Then Saudi Arabia simply also refuses to budge on not making the overthrow of Assad its main foreign policy goal along with other Gulf states. So it is difficult to see how Cameron would take any diplomatic initiative whatsoever over Syria in order not to affect preferential British trade ties, investments and Qatari LNG supplies.

Cameron is more intent on using Britain's role as a 'Global Player' to tout its firm support for the war against ISIS in such a way as to ingratiate himself with the Gulf states and demonstrate how it is pledged to their defence. Using drones and air power tests out the technology and upgrades Britain's profile as an ally.

As a consequence Cameron need only spout soundbites about the "butcher Assad" and maintain the position he has to go at some hypothetical stage rather than outline a coherent strategy for ending the Syrian Civil War. Syrian lives are balanced off with lucrative interests and the geopolitics of energy flows.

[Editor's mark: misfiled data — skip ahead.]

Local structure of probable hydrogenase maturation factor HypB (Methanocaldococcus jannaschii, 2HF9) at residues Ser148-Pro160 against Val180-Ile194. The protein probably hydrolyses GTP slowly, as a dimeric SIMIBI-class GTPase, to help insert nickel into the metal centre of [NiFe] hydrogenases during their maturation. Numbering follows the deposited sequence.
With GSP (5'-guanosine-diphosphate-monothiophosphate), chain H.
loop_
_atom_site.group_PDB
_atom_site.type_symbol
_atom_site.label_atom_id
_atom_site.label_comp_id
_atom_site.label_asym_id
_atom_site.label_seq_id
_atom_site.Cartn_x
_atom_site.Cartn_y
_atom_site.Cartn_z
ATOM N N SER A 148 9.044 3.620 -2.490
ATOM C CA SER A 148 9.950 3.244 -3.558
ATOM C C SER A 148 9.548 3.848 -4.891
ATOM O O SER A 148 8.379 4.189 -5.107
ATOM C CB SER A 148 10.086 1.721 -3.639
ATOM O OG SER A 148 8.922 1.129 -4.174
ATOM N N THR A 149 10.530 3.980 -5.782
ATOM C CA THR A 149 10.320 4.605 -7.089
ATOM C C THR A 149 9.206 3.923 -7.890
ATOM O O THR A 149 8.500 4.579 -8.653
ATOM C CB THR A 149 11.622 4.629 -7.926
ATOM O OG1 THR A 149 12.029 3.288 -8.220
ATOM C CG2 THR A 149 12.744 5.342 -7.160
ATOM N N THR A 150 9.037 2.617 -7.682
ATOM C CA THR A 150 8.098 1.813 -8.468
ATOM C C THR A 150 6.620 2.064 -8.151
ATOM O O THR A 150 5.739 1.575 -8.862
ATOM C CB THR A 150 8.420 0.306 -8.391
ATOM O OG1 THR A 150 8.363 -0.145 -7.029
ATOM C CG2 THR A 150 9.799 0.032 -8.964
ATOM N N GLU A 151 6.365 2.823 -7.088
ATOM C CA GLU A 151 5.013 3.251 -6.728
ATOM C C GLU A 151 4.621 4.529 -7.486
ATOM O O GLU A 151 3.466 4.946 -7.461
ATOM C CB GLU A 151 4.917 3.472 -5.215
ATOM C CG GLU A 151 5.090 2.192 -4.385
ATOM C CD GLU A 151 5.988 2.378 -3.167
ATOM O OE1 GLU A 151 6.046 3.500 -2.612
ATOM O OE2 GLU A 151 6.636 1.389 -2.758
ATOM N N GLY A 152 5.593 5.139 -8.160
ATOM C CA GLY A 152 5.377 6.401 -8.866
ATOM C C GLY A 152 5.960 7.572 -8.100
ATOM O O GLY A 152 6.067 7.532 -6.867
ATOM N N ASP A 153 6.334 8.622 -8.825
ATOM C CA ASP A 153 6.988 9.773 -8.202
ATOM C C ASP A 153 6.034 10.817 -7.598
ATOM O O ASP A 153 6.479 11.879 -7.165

Such interests are seldom mentioned in public because the Syrian war is only portrayed as 'crisis management' and not in terms of old fashioned Great Power politics. The same 'liberal interventionist' tropes are rehashed because 'public diplomacy' in democracies requires that Western ambitions are portrayed as humanitarian.

To an extent this is true, but it means Western policy over Syria is based on selfish greed at one level and on geopolitical wish thinking about there being a third force between Assad and ISIS at another. Greed mixed with guilt is a lethally weak basis for a foreign policy and Erdogan knows how to exploit this.

The European powers have far less influence than is supposed: the idea they have decisive influence over Turkey and other regional players in the Greater Middle East is farcical. EU nations are far too dependent upon energy from outside the EU and the Ukraine crisis has led to a frantic quest for diversification.